My Neighbor Totoro (1988)

In my teenage years, I practically grew up with Joe Hisaishi’s music including the soundtrack of <My Neighbor Totoro>. I’ve always loved the soundtrack but I was never really interested in watching the movie. I just thought the synopsis sounded too simple and plain; a story of two young girls and their interaction with a supernatural being, Totoro.

I finally watched the movie a few weeks ago with my husband. After the movie, we confessed that both of us got teary quite often during the movie. Come to think of it, it’s such a weird response because the movie doesn’t have any tragic accidents or anything like that. After we came home from the theater, we talked about the movie for a long time. Even now, it still reverberates in my mind.

The beauty of this movie lies in its simplicity which resonates with what it represents, a childhood. The first thing I noticed when the movie started was all the joyful laughter from the two main characters, Satsuki and Mei. They laughed and giggled about almost everything. They even found their new decrepit house funny. It could be very boring to settle in a small rural town but they came up with all sorts of activities which they genuinely enjoyed. As an adult audience, first I was slightly taken aback by the incessant giggles but what can I say, their laughter was highly infectious.

As the story evolves, we understand that there are actually many elements that can threaten this joy and peace. Satsuki and Mei’s mom’s illness, their father coming home late at night and leaving the girls alone, Mei going missing, and so on. As a person who grew up with parents who had full-time jobs, the scene where the girls were waiting for the dad on a rainy night struck a chord in me.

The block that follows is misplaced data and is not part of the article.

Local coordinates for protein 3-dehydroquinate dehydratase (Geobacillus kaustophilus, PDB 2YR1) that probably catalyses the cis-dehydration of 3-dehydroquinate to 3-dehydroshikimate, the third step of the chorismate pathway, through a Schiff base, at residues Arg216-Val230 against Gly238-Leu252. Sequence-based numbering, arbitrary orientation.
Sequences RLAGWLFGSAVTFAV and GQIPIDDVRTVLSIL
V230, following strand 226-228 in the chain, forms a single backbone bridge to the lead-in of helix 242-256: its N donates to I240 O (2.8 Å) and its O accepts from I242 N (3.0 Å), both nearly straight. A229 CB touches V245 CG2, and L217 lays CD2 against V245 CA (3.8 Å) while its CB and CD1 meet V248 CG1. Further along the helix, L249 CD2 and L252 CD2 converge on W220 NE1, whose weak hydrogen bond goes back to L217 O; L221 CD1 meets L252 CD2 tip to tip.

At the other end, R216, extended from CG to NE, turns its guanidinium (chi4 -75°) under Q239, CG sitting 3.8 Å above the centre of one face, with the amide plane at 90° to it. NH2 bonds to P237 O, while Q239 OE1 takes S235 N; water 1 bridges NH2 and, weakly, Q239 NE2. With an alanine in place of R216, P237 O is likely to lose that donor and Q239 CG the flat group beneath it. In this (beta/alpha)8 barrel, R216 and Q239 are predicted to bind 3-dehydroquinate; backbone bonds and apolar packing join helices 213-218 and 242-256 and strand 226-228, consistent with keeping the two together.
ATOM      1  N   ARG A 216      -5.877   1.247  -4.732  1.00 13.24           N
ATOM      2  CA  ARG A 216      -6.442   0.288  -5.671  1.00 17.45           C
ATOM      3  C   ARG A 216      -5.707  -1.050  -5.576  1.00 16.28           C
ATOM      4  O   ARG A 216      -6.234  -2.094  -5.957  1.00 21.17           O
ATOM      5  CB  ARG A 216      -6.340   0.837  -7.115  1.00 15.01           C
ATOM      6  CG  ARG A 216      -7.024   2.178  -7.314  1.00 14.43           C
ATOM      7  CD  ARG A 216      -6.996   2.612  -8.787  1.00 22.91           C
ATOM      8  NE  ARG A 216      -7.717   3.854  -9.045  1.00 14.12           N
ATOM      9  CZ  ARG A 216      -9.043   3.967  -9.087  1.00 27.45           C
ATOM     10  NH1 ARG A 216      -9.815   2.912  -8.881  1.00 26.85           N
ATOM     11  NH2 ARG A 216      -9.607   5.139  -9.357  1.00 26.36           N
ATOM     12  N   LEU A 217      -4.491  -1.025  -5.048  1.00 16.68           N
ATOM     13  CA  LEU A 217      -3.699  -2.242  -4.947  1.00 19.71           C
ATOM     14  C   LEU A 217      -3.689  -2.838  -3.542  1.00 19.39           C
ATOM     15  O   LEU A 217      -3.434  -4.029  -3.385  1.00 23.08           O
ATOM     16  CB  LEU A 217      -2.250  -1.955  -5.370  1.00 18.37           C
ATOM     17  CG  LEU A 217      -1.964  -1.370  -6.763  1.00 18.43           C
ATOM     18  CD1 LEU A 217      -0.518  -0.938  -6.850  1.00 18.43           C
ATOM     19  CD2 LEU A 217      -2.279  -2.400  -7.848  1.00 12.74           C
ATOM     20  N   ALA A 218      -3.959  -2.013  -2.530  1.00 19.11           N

Whenever the girls felt sad and worried in these difficult situations, Totoro appeared before them. He was neither much of a speaking type nor an omnipotent godlike figure. His presence felt more like a friend because he only helped instead of acting like a savior. This is very clear when Totoro appeared before exhausted and extremely worried Satsuki who’s been running all over the place when Mei went missing.

When faced with difficulties, the girls showed that they were more than just pure-joy characters. There were also short scenes that showed their thoughtfulness. Satsuki wrote to her mom at night as if the letters were her journal. It was not only a way to communicate with her mom but also perhaps a means to wish for her recovery and to tell herself to stay hopeful. In one scene, Mei stared at Satsuki bursting into tears after Satsuki heard that mom couldn’t come home because she had a cold. Mei didn’t say anything but I assumed that then Mei might have realized that the grown-up-like Satsuki could also break (especially considering that Satsuki often told Mei to stop crying). And then there’s, of course, Mei getting lost; she wanted to give a corn she harvested to her mom to make her get better. At this point, one cay even say Satsuki and Mei’s laughter in the beginning of the movie is almost beguiling.

But this contrast is why we find this movie extremely moving. Besides, this contrast is a good representation of what childhood is like. How the girls respond to a course of incidents shows that they have sensitive sentimentality which makes them experience things deeply and wholeheartedly. The movie helps us reminisce and taste the memories from our own childhood.

After the movie, I thought about what it means to grow up. We grow up to become less sensitive, a little bit numb, and perhaps more resilient so that whatever our lives throw at us can’t destroy us. It is necessary but I think it probably comes with the loss of genuine laughs that we once owned a bountiful amount of. The fact that we are deeply moved by <My Neighbor Totoro> means that in a way it provides us with a ride, like the wondrous cat bus that Totoro summons, to the time when we were young like Satsuki and Mei where things were simple but we appreciated them much more deeply.

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